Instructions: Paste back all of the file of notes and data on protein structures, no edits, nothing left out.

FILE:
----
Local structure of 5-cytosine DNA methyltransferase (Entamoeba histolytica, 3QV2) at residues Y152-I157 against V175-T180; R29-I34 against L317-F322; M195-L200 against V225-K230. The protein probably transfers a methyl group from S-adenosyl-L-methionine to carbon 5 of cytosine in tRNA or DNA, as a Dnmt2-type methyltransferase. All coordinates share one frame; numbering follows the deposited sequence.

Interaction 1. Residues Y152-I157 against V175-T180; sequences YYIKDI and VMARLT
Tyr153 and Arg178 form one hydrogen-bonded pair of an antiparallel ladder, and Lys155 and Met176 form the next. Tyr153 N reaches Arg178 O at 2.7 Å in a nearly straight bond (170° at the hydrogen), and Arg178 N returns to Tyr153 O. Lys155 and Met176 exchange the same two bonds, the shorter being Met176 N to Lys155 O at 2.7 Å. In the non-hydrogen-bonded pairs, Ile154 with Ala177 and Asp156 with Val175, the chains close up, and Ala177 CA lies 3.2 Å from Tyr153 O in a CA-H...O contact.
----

Local structure of 5-cytosine DNA methyltransferase (Entamoeba histolytica, 3QV2) at residues Y152-I157 against V175-T180; R29-I34 against L317-F322; M195-L200 against V225-K230. The protein probably transfers a methyl group from S-adenosyl-L-methionine to carbon 5 of cytosine in tRNA or DNA, as a Dnmt2-type methyltransferase. All coordinates share one frame; numbering follows the deposited sequence.

Interaction 1. Residues Y152-I157 against V175-T180; sequences YYIKDI and VMARLT
Tyr153 and Arg178 form one hydrogen-bonded pair of an antiparallel ladder, and Lys155 and Met176 form the next. Tyr153 N reaches Arg178 O at 2.7 Å in a nearly straight bond (170° at the hydrogen), and Arg178 N returns to Tyr153 O. Lys155 and Met176 exchange the same two bonds, the shorter being Met176 N to Lys155 O at 2.7 Å. In the non-hydrogen-bonded pairs, Ile154 with Ala177 and Asp156 with Val175, the chains close up, and Ala177 CA lies 3.2 Å from Tyr153 O in a CA-H...O contact.